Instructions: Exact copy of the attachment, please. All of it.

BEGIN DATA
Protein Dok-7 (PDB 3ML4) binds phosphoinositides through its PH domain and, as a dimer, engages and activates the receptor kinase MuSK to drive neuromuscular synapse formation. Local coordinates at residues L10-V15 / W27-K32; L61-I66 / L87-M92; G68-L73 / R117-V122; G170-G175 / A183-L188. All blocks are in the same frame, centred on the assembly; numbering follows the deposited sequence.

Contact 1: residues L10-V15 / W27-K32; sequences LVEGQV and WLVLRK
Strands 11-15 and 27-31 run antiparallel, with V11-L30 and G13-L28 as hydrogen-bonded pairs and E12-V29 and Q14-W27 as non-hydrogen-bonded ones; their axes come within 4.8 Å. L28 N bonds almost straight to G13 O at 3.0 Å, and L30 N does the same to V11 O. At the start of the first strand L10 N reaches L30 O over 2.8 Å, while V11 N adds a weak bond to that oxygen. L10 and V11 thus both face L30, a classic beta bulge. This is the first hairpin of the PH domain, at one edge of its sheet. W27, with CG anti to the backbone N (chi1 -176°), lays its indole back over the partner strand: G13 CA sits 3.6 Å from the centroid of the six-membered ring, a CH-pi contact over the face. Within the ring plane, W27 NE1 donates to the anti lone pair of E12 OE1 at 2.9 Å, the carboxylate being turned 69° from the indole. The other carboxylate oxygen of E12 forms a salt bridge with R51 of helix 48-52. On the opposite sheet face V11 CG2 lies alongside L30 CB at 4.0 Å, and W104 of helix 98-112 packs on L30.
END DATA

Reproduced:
Protein Dok-7 (PDB 3ML4) binds phosphoinositides through its PH domain and, as a dimer, engages and activates the receptor kinase MuSK to drive neuromuscular synapse formation. Local coordinates at residues L10-V15 / W27-K32; L61-I66 / L87-M92; G68-L73 / R117-V122; G170-G175 / A183-L188. All blocks are in the same frame, centred on the assembly; numbering follows the deposited sequence.

Contact 1: residues L10-V15 / W27-K32; sequences LVEGQV and WLVLRK
Strands 11-15 and 27-31 run antiparallel, with V11-L30 and G13-L28 as hydrogen-bonded pairs and E12-V29 and Q14-W27 as non-hydrogen-bonded ones; their axes come within 4.8 Å. L28 N bonds almost straight to G13 O at 3.0 Å, and L30 N does the same to V11 O. At the start of the first strand L10 N reaches L30 O over 2.8 Å, while V11 N adds a weak bond to that oxygen. L10 and V11 thus both face L30, a classic beta bulge. This is the first hairpin of the PH domain, at one edge of its sheet. W27, with CG anti to the backbone N (chi1 -176°), lays its indole back over the partner strand: G13 CA sits 3.6 Å from the centroid of the six-membered ring, a CH-pi contact over the face. Within the ring plane, W27 NE1 donates to the anti lone pair of E12 OE1 at 2.9 Å, the carboxylate being turned 69° from the indole. The other carboxylate oxygen of E12 forms a salt bridge with R51 of helix 48-52. On the opposite sheet face V11 CG2 lies alongside L30 CB at 4.0 Å, and W104 of helix 98-112 packs on L30.